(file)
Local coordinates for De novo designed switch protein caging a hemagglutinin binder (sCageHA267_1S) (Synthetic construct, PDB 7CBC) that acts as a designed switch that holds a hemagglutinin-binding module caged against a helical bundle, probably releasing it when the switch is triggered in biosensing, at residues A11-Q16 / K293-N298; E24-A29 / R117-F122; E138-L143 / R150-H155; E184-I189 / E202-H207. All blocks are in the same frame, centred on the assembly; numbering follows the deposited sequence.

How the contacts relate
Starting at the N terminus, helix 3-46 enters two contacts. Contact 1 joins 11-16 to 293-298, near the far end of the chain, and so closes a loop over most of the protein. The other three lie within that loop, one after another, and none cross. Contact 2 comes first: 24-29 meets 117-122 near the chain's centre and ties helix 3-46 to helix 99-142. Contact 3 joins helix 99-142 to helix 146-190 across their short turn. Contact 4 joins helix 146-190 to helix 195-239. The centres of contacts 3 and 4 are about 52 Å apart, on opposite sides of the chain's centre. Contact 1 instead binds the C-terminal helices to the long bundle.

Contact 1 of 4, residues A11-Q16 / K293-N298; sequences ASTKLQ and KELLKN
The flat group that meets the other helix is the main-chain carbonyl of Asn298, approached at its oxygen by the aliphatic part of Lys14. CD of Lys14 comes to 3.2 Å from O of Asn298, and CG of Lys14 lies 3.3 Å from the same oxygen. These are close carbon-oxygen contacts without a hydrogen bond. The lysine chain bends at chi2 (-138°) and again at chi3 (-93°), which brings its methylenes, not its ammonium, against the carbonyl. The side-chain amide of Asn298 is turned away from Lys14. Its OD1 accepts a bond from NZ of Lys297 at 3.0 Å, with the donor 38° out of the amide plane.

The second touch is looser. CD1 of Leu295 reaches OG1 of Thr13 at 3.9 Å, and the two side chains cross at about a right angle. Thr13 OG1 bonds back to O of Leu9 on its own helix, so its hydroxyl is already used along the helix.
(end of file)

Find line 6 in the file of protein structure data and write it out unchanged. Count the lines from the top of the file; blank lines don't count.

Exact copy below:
The second touch is looser. CD1 of Leu295 reaches OG1 of Thr13 at 3.9 Å, and the two side chains cross at about a right angle. Thr13 OG1 bonds back to O of Leu9 on its own helix, so its hydroxyl is already used along the helix.